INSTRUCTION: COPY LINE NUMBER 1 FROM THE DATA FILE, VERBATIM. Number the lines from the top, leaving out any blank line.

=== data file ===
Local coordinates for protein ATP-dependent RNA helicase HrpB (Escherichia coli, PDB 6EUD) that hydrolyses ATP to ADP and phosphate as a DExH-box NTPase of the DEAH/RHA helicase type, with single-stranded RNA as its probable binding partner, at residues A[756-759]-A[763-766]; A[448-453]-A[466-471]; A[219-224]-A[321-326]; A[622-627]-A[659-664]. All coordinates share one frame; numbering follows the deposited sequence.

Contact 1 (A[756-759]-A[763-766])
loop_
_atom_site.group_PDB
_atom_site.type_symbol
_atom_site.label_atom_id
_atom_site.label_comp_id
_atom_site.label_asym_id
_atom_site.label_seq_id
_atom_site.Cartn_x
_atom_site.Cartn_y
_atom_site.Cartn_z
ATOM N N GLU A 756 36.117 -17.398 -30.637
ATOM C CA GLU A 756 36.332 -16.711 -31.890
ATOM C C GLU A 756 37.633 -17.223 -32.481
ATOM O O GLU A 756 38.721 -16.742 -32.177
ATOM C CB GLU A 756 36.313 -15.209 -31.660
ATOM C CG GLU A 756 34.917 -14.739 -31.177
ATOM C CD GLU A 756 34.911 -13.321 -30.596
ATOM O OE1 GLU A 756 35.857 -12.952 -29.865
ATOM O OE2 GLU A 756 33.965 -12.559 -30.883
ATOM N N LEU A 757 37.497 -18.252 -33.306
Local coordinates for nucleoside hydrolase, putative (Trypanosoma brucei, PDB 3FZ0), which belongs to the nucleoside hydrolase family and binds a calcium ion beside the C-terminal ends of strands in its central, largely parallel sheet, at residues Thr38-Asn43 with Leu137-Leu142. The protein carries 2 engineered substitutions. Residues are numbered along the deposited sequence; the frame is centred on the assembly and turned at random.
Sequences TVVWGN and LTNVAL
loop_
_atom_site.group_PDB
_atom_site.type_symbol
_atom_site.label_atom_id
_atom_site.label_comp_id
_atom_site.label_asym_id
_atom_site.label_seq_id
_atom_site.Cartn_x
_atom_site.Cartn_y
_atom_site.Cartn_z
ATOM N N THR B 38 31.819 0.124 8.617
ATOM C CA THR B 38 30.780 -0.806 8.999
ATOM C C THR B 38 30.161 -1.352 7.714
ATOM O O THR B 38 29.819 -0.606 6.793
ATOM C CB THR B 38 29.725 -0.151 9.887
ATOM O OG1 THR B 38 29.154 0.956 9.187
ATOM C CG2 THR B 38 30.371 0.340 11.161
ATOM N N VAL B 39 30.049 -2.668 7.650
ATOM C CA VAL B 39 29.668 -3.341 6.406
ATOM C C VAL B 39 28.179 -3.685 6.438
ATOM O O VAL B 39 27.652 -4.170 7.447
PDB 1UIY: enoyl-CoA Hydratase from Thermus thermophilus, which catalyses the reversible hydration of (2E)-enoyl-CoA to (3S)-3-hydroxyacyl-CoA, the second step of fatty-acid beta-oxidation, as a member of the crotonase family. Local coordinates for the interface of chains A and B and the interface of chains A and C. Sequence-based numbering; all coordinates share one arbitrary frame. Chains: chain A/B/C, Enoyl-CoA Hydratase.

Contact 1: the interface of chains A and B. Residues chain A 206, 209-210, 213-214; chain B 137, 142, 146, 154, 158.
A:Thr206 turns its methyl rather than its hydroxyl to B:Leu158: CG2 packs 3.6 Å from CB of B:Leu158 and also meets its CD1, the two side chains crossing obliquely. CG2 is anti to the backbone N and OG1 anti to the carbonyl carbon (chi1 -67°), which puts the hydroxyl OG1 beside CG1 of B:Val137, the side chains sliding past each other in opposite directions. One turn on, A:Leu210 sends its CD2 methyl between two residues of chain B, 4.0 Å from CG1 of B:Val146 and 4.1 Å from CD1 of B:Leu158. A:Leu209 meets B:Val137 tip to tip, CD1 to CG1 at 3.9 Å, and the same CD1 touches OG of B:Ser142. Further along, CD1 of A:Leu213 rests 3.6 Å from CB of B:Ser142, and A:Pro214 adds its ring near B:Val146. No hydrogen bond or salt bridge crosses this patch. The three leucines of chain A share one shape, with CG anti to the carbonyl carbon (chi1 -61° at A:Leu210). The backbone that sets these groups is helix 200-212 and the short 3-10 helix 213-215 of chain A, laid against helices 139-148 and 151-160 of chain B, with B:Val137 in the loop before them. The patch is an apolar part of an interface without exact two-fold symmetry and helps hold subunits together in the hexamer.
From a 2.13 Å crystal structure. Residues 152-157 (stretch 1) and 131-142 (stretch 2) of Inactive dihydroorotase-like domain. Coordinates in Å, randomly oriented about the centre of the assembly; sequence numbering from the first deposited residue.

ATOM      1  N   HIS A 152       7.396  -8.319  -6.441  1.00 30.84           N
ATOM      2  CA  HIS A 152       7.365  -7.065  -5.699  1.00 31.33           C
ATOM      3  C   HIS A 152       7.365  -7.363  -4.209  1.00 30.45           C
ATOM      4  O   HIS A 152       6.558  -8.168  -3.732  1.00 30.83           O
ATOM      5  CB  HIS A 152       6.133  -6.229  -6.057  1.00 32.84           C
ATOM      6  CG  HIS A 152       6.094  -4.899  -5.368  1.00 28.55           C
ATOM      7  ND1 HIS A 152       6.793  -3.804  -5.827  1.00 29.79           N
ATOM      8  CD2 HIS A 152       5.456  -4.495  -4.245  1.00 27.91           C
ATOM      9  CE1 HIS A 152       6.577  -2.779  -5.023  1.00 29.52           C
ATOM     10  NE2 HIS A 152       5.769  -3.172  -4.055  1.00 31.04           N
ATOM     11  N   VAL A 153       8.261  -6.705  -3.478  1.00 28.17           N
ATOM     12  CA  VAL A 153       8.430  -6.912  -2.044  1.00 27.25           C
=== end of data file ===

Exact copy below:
Local coordinates for protein ATP-dependent RNA helicase HrpB (Escherichia coli, PDB 6EUD) that hydrolyses ATP to ADP and phosphate as a DExH-box NTPase of the DEAH/RHA helicase type, with single-stranded RNA as its probable binding partner, at residues A[756-759]-A[763-766]; A[448-453]-A[466-471]; A[219-224]-A[321-326]; A[622-627]-A[659-664]. All coordinates share one frame; numbering follows the deposited sequence.